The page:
Tuesday, June 12, 2007

Can instruction be designed?

It is easier to understand design in the context of designing an object—a car, for instance. Even a piece of abstract painting is an object; there are visible patterns and colours against a canvas. The frame has a certain size, the colours have a certain depth, and each line has a certain length and width. In this sense, a designed object is a “closed object”; however, it doesn’t mean that a “closed object” has a “closed meaning.”

Is it possible for a non-object such as instruction to be designed in such a fashion? Probably, when it comes to self-paced instructional content, such as textbooks or self-paced web-based instructional material, design acquires this meaning (because textbooks and WBTs are also objects). However, when it comes to instruction outside of “pure content delivery”, instruction acquires the nature of a conversation. Now, is it possible to design a live conversation?

Instruction has been in conversation with learning since time immemorial, enriching learning, teaching and the content being learned. Where there is no conversation, there is no instruction and no learning. In this conversation, learning encounters teaching (and vice versa); it modifies the content of teaching by re-articulating it in its own terms.

(It is important to note that this dialog is also linked to the multiple dialogs and observations of everyday moments: TV shows, newspaper headlines, a surprise question posed by a child at home, and so on.)

When a conversation becomes prescriptive

Most instructional design theories, however, tend to take on a prescriptive format. Here a dialogue with instruction is secondary (because instruction precedes learning and acquires an authoritarian truth value). Probably, it’s also to do with the fact that the word “design” itself denotes a certain objectification of the thing being designed (in this case, instruction).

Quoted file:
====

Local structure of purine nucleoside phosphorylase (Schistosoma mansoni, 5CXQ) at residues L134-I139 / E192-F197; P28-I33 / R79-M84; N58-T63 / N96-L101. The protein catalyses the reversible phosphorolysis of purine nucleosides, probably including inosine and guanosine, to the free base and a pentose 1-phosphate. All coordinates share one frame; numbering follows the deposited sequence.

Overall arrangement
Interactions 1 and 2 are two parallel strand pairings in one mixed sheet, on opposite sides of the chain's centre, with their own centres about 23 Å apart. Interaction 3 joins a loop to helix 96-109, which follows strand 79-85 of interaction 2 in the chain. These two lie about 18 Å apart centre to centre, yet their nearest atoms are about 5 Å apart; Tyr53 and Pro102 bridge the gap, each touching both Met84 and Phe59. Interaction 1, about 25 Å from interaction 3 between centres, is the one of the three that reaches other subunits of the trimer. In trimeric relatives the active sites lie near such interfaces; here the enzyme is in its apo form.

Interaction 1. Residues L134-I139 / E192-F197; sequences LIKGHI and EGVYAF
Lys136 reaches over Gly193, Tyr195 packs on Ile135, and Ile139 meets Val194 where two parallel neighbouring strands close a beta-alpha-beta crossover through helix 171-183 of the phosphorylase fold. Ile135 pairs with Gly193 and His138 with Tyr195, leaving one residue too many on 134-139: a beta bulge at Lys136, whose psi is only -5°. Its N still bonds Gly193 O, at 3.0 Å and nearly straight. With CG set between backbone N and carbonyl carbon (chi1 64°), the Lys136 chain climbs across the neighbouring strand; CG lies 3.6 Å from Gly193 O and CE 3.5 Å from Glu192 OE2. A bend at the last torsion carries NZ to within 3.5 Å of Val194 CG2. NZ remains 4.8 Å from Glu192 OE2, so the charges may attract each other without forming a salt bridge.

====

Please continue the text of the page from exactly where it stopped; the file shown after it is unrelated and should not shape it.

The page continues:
In Reclaiming Instructional Design, David Merrill, says:

"Instructional design is a technology for the development of learning experiences and environments which promote the acquisition of specific knowledge and skill by students.
Instructional design is a technology which incorporates known and verified learning strategies into instructional experiences which make the acquisition of knowledge and skill more efficient, effective, and appealing.

While instruction takes place in a larger organizational context, the technology of instructional design is concerned only with the development of learning experiences and environments, not with the broader concerns of systemic change, organizational behavior, performance support, and other human resource problems.

Instruction involves directing students to appropriate learning activities; guiding students to appropriate knowledge; helping students rehearse, encode, and process information; monitoring student performance; and providing feedback as to the appropriateness of the student's learning activities and practice performance. Instructional design is the technology of creating learning experiences and learning environments which promote these instructional activities."